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Synapse. 2012 Jul;66(7):661-4. doi: 10.1002/syn.21545. Epub 2012 Feb 28.

Transient increases in dendritic spine density contribute to dentate gyrus long-term potentiation.

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Physiology Department, Georgia Health Sciences University, Augusta, Georgia, USA.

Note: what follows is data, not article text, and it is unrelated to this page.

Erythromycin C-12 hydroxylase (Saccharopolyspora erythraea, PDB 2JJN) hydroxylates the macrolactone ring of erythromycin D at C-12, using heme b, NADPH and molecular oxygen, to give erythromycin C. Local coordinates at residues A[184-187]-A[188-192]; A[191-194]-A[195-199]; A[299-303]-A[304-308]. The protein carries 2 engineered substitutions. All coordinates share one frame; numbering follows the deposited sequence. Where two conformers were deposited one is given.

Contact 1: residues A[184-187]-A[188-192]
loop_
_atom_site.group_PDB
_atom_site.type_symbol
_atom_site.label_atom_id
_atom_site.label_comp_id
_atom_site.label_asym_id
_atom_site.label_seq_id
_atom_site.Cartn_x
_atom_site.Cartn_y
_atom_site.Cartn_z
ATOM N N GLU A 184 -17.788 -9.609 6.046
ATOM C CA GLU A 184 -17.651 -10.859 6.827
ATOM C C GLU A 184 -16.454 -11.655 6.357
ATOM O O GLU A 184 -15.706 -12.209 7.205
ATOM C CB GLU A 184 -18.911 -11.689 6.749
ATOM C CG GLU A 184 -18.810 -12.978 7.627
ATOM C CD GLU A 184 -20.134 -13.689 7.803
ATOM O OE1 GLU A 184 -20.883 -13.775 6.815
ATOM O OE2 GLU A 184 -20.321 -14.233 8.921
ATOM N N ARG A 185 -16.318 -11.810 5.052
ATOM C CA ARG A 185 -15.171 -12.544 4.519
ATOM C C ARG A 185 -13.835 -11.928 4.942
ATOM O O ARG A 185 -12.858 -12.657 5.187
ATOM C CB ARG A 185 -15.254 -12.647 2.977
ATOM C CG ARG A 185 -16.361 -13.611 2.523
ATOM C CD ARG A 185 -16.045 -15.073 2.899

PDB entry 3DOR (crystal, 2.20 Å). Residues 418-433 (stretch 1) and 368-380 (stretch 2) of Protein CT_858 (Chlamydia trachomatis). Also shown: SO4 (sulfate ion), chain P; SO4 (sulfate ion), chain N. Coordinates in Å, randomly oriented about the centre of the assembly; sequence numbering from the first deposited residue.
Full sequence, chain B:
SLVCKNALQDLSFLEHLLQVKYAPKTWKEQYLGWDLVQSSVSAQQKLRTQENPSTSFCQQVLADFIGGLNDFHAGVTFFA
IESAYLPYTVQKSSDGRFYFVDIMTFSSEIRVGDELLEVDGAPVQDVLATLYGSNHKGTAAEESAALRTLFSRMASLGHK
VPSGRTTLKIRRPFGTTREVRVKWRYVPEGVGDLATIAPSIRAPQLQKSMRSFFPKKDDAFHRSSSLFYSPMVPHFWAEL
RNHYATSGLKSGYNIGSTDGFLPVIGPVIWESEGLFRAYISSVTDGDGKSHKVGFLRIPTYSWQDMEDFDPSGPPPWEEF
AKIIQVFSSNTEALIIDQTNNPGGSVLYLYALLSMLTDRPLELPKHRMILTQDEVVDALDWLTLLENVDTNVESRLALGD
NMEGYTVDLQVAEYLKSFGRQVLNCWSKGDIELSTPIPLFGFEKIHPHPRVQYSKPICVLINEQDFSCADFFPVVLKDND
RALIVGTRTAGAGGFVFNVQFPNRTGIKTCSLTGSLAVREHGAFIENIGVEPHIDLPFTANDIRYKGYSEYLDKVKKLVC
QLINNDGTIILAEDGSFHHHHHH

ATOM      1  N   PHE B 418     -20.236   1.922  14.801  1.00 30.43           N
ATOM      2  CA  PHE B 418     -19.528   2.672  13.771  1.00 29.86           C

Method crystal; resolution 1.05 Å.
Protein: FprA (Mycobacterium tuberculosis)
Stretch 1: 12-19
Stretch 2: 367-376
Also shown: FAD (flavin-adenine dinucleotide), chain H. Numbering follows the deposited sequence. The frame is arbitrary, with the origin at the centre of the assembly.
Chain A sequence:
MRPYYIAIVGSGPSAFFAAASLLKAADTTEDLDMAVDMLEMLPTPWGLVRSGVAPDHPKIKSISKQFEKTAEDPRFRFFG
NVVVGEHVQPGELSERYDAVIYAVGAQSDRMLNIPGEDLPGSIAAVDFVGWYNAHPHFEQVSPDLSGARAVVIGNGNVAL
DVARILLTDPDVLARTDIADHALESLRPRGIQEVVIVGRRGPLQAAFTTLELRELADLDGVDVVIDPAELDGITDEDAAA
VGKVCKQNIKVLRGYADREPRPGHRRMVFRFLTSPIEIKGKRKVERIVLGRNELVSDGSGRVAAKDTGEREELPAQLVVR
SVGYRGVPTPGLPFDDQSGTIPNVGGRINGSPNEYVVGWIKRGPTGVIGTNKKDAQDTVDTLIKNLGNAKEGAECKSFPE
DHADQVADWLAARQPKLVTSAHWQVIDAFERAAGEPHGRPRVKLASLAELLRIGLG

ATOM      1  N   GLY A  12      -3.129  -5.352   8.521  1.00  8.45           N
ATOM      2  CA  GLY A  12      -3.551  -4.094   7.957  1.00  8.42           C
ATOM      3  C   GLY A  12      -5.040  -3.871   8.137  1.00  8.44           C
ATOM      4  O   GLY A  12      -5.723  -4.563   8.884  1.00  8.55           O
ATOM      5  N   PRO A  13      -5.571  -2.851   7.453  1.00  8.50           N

Dendritic spines are the primary sites for excitatory neurotransmission in the adult brain and exhibit changes in their number and morphology with experience. The relationship between spine formation and synaptic activity has been best characterized along the apical dendrites of pyramidal neurons in the hippocampal CA1 subfield. However, less is known about the structural mechanisms at the spine that mediate plasticity in other hippocampal subfields. The dentate gyrus is the predominant point of entry for synaptic input to the hippocampus, and dentate granule cells differ from CA1 pyramidal neurons in terms of their morphology and biophysical properties. In order to understand the structural mechanisms for plasticity in the dentate gyrus, we measured dendritic spine density in hippocampal slice preparations at different intervals following synaptic stimulation. We observed that transient increases in dendritic spine density are detectable 30 min after induction of long-term potentiation (LTP). By 60 min poststimulation, dendritic spine density has returned to basal levels. Both early LTP and enhancements in dendritic spine density could be blocked by destabilizing actin filaments, but not by inhibitors of transcription or protein synthesis. These results indicate that spine formation is a transient event that is required for dentate gyrus LTP.

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